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Video Games Can Never Be Art

posted by Rather Dashing on - last edited - Viewed by 5.2K users
A lot of websites in the gaming sphere have been discussing Roger Ebert's claim that Video Games Can Never Be Art, generally without reading the post or even really thinking about the point. A lot of gamers strive for games to be given the "Art" label to give the industry a sense of legitimacy, importance, and purpose, and react powerfully and negatively to the assertion that games can be anything else.

I agree with Roger Ebert, for the most part. Now, considering many people may just read the TITLE of his blog post and go into a rant, I'll at least try and get someone to read some of it by quoting a relevant section here:
Roger Ebert" said:
One obvious difference between art and games is that you can win a game. It has rules, points, objectives, and an outcome. Santiago might cite a immersive game without points or rules, but I would say then it ceases to be a game and becomes a representation of a story, a novel, a play, dance, a film. Those are things you cannot win; you can only experience them.
Note games, especially those often considered "Art". Consider Ebert's role in the film industry. He is a critic. A film critic's job is to take in everything in a scene, understand the message shown, to gauge the value of something with an understanding of its basic mechanical workings. Think of the mechanical workings of a game, stripped down to the barest elements to keep its definition.

Okami is pretty. But at the very base level, Okami is a set of rules and objectives. It has nice graphics, and those might be considered "art". A game with an amazing story is still that: a game with an amazing story. The mechanical workings of the game are still a set of rules and objectives that should be met. If you then go ahead and claim that no it's not, that's covered above. Because those aren't "games" anymore, they're interactive art pieces.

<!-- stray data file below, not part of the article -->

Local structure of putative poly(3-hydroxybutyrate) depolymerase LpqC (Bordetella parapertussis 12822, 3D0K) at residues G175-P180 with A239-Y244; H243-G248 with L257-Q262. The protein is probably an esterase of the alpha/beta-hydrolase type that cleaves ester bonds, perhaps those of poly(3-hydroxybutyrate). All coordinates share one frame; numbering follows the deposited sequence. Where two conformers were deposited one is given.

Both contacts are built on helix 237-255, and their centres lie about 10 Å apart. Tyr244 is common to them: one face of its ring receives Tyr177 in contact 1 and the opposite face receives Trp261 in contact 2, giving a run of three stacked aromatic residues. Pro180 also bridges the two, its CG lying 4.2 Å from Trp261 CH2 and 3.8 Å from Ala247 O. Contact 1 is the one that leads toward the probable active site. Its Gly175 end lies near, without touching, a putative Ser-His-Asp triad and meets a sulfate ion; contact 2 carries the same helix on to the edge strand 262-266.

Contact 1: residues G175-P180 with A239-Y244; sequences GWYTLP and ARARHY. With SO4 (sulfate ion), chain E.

Think of adventure games. Now, many people may argue that these are art pieces. After all, they're heavily story-focused, generally rely heavily on writing, and until recently a lot of them even used hand-painted backdrops. But then you go into what an adventure game IS? It is a series of puzzles that must be solved to win. These are puzzles that are heavily supplemented by writing, graphic design, and other artistic elements, but however thickly these things are draped over the core mechanics, the point remains that the mechanical workings of a game are sets of objectives and rules that should be completed and followed. A game is meant to be won, or possibly lost.

I am arguing that video games as we know them are not art, though various aspects of them can be considered art. You may say that the graphic design of a board game, the picture made by a jigsaw puzzle, or painted game pieces are "art", but would the actual puzzle be art? Would the actual board game be art? No, they're games, supplemented by artistic elements.

There is only one game I know of that even begin to consider "art", and that is Lose/Lose. Is it a GOOD game, is it GOOD art? I don't know. But its very mechanical workings are set to make you reconsider what you value, and whether or not that message happens to be conveyed well or not, the point is that it is a game by definition, and I think it's likely art by definition.

tl;dr version: I hate video games and the entire gaming industry. This isn't art, these "video games" are GARBAGE. Also, I slept with your mother. By the way, she should know that she should get herself checked.
235 Comments - Linear Discussion: Classic Style
  • I don't remember this one. What red dot went with it?
  • Rather Dashing;295735 said:
    image
    That's bullshit. Mona Lisa taken out of the display case is still considered art.
  • avistew;295739 said:
    I don't remember this one. What red dot went with it?
    1. HOW DID I NOT NOTICE A GIANT RED BUTTON ALL THIS TIME?!
    2. It didn't have a red dot.
    Secret Fawful;295740 said: